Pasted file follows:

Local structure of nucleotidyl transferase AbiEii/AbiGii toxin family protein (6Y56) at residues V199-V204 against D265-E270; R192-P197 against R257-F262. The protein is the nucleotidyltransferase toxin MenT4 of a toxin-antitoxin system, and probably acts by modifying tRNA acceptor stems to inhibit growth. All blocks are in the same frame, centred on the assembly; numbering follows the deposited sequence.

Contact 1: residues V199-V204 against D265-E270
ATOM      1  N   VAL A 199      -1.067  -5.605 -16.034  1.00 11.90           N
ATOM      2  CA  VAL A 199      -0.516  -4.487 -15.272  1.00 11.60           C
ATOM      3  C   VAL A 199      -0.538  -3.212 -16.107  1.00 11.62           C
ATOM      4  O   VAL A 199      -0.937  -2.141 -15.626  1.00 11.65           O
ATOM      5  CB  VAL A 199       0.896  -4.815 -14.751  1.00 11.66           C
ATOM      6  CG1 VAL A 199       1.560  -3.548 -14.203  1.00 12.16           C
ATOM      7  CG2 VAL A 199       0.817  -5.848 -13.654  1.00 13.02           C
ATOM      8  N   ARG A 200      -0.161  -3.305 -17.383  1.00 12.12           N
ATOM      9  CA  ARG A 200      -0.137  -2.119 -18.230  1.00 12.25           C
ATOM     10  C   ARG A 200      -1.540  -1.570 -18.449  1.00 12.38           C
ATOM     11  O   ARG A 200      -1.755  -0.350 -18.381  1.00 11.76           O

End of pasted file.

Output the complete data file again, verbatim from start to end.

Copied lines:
Local structure of nucleotidyl transferase AbiEii/AbiGii toxin family protein (6Y56) at residues V199-V204 against D265-E270; R192-P197 against R257-F262. The protein is the nucleotidyltransferase toxin MenT4 of a toxin-antitoxin system, and probably acts by modifying tRNA acceptor stems to inhibit growth. All blocks are in the same frame, centred on the assembly; numbering follows the deposited sequence.

Contact 1: residues V199-V204 against D265-E270
ATOM      1  N   VAL A 199      -1.067  -5.605 -16.034  1.00 11.90           N
ATOM      2  CA  VAL A 199      -0.516  -4.487 -15.272  1.00 11.60           C
ATOM      3  C   VAL A 199      -0.538  -3.212 -16.107  1.00 11.62           C
ATOM      4  O   VAL A 199      -0.937  -2.141 -15.626  1.00 11.65           O
ATOM      5  CB  VAL A 199       0.896  -4.815 -14.751  1.00 11.66           C
ATOM      6  CG1 VAL A 199       1.560  -3.548 -14.203  1.00 12.16           C
ATOM      7  CG2 VAL A 199       0.817  -5.848 -13.654  1.00 13.02           C
ATOM      8  N   ARG A 200      -0.161  -3.305 -17.383  1.00 12.12           N
ATOM      9  CA  ARG A 200      -0.137  -2.119 -18.230  1.00 12.25           C
ATOM     10  C   ARG A 200      -1.540  -1.570 -18.449  1.00 12.38           C
ATOM     11  O   ARG A 200      -1.755  -0.350 -18.381  1.00 11.76           O